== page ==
Don’t Go to Sleep

Wicked Wednesday: Don’t Go to Sleep (1982)

Damn horror movies always telling me what I can and cannot do. Don’t go in the house, they say. Don’t be afraid of the dark. Don’t open the door! Don’t go in the woods (alone). And now I can’t go to sleep?

This is such a common format for horror movie titles, I can’t actually keep up with what I’m allowed to do anymore.

Lame jokes aside, Don’t Go to Sleep is a schlock fun-fest that has everything you could want. Plus Rhoda Morgenstern. And Valerie Harper knows how to always brings a light to absolutely everything.

Laura (Harper) and her husband, Phillip (Dennis Weaver), move to a new house in the countryside after the death of their eldest daughter. With them are their two younger children, Kevin and Mary, and Laura’s elderly mother, Bernice (Ruth Gordon). The street address for the new house is, I shit you not, 13666.

And with an address like that, things are only guaranteed to go wrong. On the first night at the house, Mary’s bed starts on fire after she hears someone calling her name. Phillip discovers that the cord to one of the lamps was frayed an in need of replacing – so the family writes the incident off.

But the following night, while staying in Kevin’s room, Mary begins to shout in her sleep. By the time the boy fetches his parents, Mary has calmed down – making Kevin look a fool. But the boy isn’t going to be kept down as he vows, “No more Mister Nice Guy.” Fun fact, Kevin originated this popular idiom.*

Kevin plays a prank on his sister, scaring the crap out of her. So on the next night, when she hears someone calling to her, she climbs under her bed and asks whoever is there to go ahead kill her. But to her shock and surprise, it’s her dead sister, Jennifer, under her bed. Sitting and grinning like a Cheshire Cat.

Obviously Mary seeing and talking to her dead sister perplexes her parents a bit. They begin to argue whether or not she should see a shrink. Meanwhile, Mary falls asleep outside and speaks to her sister. Jennifer tells her younger sister that it’s their family’s fault that she’s dead and that she wants Mary to avenge her death.

The entire family is obsessed with their guilt over Jennifer’s death. Grandma Bernice creates a sort of shrine in her bedroom of pictures of the girl. Phillip can’t stop drinking. But in the roulette wheel of death, Bernice is first.

In the middle of the night, Kevin’s iguana finds its way into Bernice’s bed. Seeing the reptile gives her a shock so bad it gives her a heart attack and dies.

After another traumatic death, Mary’s parents finally agree to send the girl to a psychiatrist. Her increasingly strange behaviour doesn’t go unnoticed to her family. But with the help of Jennifer, Mary plays down her crazy behaviour in her sessions.

And then it’s little Kevin with the target on his back next.  After he continues to argue with Mary (as siblings do), Jennifer focuses her eye on him. He falls off the roof to his death after trying to retrieve the Frisbee that Mary threw there. But at least Mary looks a little bit guilty during her brother’s funeral.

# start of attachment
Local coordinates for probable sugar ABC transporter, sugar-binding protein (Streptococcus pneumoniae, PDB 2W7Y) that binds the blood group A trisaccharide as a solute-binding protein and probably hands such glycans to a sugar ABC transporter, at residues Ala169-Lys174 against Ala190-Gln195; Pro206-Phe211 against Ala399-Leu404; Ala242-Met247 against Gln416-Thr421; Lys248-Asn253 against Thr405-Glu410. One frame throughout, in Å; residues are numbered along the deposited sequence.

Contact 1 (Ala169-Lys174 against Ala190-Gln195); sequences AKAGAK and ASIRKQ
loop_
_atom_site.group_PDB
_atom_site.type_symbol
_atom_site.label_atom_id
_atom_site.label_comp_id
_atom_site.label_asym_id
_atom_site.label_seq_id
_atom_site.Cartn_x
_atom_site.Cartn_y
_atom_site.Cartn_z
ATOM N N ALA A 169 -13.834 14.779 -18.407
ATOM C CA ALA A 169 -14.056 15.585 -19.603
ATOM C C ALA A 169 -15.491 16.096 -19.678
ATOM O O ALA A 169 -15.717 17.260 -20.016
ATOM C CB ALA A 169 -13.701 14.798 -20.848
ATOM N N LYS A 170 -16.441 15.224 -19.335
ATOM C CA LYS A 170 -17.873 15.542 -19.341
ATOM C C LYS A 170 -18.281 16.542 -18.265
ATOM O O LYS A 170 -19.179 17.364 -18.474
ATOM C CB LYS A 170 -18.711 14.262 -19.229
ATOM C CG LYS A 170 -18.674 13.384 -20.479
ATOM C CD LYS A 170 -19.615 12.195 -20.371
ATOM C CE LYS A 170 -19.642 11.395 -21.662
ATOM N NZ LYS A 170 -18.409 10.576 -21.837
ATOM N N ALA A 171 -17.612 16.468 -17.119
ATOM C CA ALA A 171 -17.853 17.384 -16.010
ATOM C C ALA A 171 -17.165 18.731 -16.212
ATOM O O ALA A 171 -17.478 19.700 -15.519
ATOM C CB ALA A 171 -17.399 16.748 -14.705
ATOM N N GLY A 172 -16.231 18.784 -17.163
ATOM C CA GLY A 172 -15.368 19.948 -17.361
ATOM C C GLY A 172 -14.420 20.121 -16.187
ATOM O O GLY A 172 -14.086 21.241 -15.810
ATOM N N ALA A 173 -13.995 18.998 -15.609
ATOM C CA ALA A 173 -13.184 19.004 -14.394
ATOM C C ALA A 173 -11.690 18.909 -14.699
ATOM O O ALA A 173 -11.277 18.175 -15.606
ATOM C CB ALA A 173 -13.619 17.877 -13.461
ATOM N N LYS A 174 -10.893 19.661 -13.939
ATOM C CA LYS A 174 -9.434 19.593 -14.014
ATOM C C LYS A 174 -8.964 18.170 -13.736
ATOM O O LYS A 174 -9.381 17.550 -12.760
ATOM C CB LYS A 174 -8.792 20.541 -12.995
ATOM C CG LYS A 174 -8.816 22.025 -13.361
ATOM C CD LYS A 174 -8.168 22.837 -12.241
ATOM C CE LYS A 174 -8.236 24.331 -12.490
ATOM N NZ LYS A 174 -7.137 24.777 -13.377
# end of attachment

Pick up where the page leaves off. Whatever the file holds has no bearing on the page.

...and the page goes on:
The deaths of two children and Laura’s mom really puts a strain on Laura and Phillip’s relationship. But they try together to pick up the pieces. Though Phillip is also killed after being electrocuted in the bathtub.

It’s this death that makes Laura realise that perhaps her daughter is a bit, well, crazy. While trying to emergency services, Mary cuts the phone line – WITH A PIZZA CUTTER – then proceeds to chase her mom around the house with said kitchen utensil.

Laura gets away from her daughter and is taken to the hospital where she’s told that Mary has been taken to a psychiatric ward.  Though Laura is eventually taken home by Mary’s old shrink, she’s told that her daughter will eventually be released – much to the horror of her mother.

We’re then treated to the backstory of the day that Jennifer died. Bernice and Phillip are both a bit wasted, but Phillip drives home the children anyway. During an argument with Laura, Phillip nearly crashes the car, but drives into a field instead.

Having been picked on by her sister all night, little Mary ties her sleeping sister’s shoelaces together as a prank. And after the crash, refuses to help Jennifer out of the car. Then the car blows up. Mary was the least-favourite child, and Jennifer had been the most loved.

Mary, in all her issues, is also Jennifer (I think). Is it a Norman Bates-style possession or are we really supposed to believe that Jennifer is fighting for Mary’s body? IS MARY DEAD? Basically, it’s the most shambolic ending, especially since Jennifer is seen attacking her mother in her bed… Which means she’s not possessing Mary’s body… right?

Despite the ending, I think Don’t Go to Sleep is a fantastic little film if you want an extra helping of cheese on your plate. Yes it’s quite silly, but that’s what makes these things all the more enjoyable. Plus the cast really deliver some great moments, a bit more quality than the typical made-for-TV fest.

*This is not a true fun fact.